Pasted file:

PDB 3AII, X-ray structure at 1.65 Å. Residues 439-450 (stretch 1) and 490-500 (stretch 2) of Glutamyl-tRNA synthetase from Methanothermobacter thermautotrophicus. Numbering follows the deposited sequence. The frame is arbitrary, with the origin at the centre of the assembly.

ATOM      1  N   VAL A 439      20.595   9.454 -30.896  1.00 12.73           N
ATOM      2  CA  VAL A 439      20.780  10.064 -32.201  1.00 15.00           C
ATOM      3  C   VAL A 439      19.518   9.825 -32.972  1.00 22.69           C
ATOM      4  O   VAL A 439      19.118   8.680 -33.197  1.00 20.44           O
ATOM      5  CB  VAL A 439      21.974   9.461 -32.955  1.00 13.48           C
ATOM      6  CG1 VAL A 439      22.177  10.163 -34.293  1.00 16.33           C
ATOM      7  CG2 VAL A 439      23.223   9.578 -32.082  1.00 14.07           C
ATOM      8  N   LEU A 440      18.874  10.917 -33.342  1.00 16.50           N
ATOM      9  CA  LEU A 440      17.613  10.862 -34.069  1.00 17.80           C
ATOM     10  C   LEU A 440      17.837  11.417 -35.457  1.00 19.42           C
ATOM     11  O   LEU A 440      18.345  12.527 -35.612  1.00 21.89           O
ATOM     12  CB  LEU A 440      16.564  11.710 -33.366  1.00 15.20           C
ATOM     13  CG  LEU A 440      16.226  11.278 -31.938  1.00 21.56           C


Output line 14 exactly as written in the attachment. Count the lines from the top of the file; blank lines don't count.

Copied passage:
ATOM     13  CG  LEU A 440      16.226  11.278 -31.938  1.00 21.56           C